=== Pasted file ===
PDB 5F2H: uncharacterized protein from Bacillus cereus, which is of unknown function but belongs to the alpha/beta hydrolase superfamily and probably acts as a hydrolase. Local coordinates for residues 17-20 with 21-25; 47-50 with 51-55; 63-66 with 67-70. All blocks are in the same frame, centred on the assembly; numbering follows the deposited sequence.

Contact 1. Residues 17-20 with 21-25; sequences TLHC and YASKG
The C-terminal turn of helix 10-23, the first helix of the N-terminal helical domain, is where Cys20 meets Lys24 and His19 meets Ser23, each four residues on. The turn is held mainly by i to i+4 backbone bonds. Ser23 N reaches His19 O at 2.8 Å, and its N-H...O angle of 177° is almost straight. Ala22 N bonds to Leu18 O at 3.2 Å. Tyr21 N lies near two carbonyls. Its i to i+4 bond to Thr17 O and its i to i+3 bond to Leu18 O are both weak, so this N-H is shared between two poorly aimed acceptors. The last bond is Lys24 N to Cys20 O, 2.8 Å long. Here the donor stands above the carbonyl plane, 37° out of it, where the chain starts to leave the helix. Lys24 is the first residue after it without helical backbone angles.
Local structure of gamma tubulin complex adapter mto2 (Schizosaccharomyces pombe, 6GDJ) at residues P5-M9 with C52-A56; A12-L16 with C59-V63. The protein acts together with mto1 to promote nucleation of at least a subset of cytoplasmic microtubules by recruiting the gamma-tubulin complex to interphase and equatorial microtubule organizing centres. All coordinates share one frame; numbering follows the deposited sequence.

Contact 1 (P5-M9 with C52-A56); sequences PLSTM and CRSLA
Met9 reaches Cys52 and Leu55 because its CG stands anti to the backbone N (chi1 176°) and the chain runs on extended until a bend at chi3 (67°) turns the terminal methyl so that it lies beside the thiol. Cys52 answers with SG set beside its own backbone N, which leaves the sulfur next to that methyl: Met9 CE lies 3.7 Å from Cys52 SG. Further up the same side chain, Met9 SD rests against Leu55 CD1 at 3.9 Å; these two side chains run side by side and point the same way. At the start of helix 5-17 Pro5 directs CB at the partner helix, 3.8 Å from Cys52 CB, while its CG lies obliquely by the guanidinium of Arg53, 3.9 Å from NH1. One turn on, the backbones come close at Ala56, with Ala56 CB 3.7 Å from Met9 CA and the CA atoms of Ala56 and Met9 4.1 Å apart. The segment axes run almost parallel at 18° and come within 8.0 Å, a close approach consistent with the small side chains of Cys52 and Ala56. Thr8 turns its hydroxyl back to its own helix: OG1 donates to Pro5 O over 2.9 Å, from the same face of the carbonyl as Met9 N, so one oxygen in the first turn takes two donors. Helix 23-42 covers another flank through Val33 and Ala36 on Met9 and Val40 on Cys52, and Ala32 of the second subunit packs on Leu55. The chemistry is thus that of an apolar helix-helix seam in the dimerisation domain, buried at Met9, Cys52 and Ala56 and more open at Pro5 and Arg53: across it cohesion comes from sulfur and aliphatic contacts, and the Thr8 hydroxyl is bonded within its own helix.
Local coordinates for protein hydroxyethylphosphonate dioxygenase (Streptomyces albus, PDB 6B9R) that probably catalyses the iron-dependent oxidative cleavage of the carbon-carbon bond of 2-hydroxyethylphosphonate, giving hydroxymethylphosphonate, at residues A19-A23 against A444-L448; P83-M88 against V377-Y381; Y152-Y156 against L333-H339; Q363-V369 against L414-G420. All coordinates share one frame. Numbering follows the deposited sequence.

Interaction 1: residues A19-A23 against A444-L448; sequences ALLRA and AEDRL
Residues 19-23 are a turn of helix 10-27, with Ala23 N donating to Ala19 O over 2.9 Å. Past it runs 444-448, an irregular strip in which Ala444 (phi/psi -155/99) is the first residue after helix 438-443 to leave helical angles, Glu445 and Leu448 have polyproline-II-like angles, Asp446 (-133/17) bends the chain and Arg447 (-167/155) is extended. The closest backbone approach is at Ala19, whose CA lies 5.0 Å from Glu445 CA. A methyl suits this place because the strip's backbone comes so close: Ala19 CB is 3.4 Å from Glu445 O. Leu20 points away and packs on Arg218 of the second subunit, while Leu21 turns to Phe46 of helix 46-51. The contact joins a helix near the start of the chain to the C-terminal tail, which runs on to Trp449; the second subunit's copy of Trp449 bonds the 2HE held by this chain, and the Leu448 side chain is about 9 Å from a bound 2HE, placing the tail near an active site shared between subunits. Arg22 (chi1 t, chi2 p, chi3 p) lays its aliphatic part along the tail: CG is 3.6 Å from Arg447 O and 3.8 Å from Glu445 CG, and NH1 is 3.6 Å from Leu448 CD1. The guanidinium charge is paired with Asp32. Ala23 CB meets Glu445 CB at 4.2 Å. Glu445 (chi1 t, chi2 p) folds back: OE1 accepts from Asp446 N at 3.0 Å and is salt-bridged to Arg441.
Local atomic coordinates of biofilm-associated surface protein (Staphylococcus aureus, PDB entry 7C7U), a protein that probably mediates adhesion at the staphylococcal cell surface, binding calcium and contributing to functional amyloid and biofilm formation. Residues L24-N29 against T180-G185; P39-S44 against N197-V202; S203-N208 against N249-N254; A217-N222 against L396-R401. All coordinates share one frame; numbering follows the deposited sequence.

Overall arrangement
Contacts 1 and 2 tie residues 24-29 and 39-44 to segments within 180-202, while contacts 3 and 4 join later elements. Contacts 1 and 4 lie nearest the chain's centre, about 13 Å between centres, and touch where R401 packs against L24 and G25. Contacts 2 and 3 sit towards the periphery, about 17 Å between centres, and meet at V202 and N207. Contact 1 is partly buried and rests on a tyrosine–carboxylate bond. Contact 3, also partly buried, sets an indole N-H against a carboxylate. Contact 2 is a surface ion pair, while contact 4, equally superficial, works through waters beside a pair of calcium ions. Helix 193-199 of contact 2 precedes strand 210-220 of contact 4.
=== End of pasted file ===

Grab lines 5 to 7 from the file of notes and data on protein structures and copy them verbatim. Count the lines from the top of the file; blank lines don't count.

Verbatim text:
Contact 1 (P5-M9 with C52-A56); sequences PLSTM and CRSLA
Met9 reaches Cys52 and Leu55 because its CG stands anti to the backbone N (chi1 176°) and the chain runs on extended until a bend at chi3 (67°) turns the terminal methyl so that it lies beside the thiol. Cys52 answers with SG set beside its own backbone N, which leaves the sulfur next to that methyl: Met9 CE lies 3.7 Å from Cys52 SG. Further up the same side chain, Met9 SD rests against Leu55 CD1 at 3.9 Å; these two side chains run side by side and point the same way. At the start of helix 5-17 Pro5 directs CB at the partner helix, 3.8 Å from Cys52 CB, while its CG lies obliquely by the guanidinium of Arg53, 3.9 Å from NH1. One turn on, the backbones come close at Ala56, with Ala56 CB 3.7 Å from Met9 CA and the CA atoms of Ala56 and Met9 4.1 Å apart. The segment axes run almost parallel at 18° and come within 8.0 Å, a close approach consistent with the small side chains of Cys52 and Ala56. Thr8 turns its hydroxyl back to its own helix: OG1 donates to Pro5 O over 2.9 Å, from the same face of the carbonyl as Met9 N, so one oxygen in the first turn takes two donors. Helix 23-42 covers another flank through Val33 and Ala36 on Met9 and Val40 on Cys52, and Ala32 of the second subunit packs on Leu55. The chemistry is thus that of an apolar helix-helix seam in the dimerisation domain, buried at Met9, Cys52 and Ala56 and more open at Pro5 and Arg53: across it cohesion comes from sulfur and aliphatic contacts, and the Thr8 hydroxyl is bonded within its own helix.
Local coordinates for protein hydroxyethylphosphonate dioxygenase (Streptomyces albus, PDB 6B9R) that probably catalyses the iron-dependent oxidative cleavage of the carbon-carbon bond of 2-hydroxyethylphosphonate, giving hydroxymethylphosphonate, at residues A19-A23 against A444-L448; P83-M88 against V377-Y381; Y152-Y156 against L333-H339; Q363-V369 against L414-G420. All coordinates share one frame. Numbering follows the deposited sequence.